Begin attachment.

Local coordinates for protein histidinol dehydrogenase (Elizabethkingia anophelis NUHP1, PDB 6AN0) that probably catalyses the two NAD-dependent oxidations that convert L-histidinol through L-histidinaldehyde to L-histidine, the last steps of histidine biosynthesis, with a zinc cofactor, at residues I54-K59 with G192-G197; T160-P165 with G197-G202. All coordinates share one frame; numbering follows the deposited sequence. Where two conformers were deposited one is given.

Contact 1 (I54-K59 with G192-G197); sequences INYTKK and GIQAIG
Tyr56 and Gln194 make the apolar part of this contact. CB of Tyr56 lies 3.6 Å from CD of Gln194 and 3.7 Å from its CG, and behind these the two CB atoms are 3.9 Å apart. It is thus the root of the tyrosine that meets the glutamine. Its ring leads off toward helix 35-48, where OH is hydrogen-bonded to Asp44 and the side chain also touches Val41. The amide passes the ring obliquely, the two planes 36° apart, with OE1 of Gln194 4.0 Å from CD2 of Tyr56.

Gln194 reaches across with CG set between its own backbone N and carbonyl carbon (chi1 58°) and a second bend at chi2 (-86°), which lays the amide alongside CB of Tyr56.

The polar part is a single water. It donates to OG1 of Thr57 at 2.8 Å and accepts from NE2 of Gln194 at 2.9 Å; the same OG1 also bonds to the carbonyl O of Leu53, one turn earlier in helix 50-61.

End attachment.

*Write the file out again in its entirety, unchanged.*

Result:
Local coordinates for protein histidinol dehydrogenase (Elizabethkingia anophelis NUHP1, PDB 6AN0) that probably catalyses the two NAD-dependent oxidations that convert L-histidinol through L-histidinaldehyde to L-histidine, the last steps of histidine biosynthesis, with a zinc cofactor, at residues I54-K59 with G192-G197; T160-P165 with G197-G202. All coordinates share one frame; numbering follows the deposited sequence. Where two conformers were deposited one is given.

Contact 1 (I54-K59 with G192-G197); sequences INYTKK and GIQAIG
Tyr56 and Gln194 make the apolar part of this contact. CB of Tyr56 lies 3.6 Å from CD of Gln194 and 3.7 Å from its CG, and behind these the two CB atoms are 3.9 Å apart. It is thus the root of the tyrosine that meets the glutamine. Its ring leads off toward helix 35-48, where OH is hydrogen-bonded to Asp44 and the side chain also touches Val41. The amide passes the ring obliquely, the two planes 36° apart, with OE1 of Gln194 4.0 Å from CD2 of Tyr56.

Gln194 reaches across with CG set between its own backbone N and carbonyl carbon (chi1 58°) and a second bend at chi2 (-86°), which lays the amide alongside CB of Tyr56.

The polar part is a single water. It donates to OG1 of Thr57 at 2.8 Å and accepts from NE2 of Gln194 at 2.9 Å; the same OG1 also bonds to the carbonyl O of Leu53, one turn earlier in helix 50-61.